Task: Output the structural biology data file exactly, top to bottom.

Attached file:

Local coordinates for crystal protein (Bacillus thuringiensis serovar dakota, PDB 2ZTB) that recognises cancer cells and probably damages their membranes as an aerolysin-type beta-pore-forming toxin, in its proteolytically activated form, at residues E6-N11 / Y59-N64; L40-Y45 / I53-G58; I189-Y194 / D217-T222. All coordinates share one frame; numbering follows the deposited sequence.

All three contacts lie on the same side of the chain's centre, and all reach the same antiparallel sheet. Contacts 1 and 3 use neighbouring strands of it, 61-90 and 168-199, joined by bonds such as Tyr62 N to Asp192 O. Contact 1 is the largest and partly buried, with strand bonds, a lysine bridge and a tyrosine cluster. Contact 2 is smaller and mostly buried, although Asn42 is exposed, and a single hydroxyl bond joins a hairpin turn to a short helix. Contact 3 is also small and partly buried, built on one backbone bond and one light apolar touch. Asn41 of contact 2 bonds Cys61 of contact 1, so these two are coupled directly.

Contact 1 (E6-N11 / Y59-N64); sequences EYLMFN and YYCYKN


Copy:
Local coordinates for crystal protein (Bacillus thuringiensis serovar dakota, PDB 2ZTB) that recognises cancer cells and probably damages their membranes as an aerolysin-type beta-pore-forming toxin, in its proteolytically activated form, at residues E6-N11 / Y59-N64; L40-Y45 / I53-G58; I189-Y194 / D217-T222. All coordinates share one frame; numbering follows the deposited sequence.

All three contacts lie on the same side of the chain's centre, and all reach the same antiparallel sheet. Contacts 1 and 3 use neighbouring strands of it, 61-90 and 168-199, joined by bonds such as Tyr62 N to Asp192 O. Contact 1 is the largest and partly buried, with strand bonds, a lysine bridge and a tyrosine cluster. Contact 2 is smaller and mostly buried, although Asn42 is exposed, and a single hydroxyl bond joins a hairpin turn to a short helix. Contact 3 is also small and partly buried, built on one backbone bond and one light apolar touch. Asn41 of contact 2 bonds Cys61 of contact 1, so these two are coupled directly.

Contact 1 (E6-N11 / Y59-N64); sequences EYLMFN and YYCYKN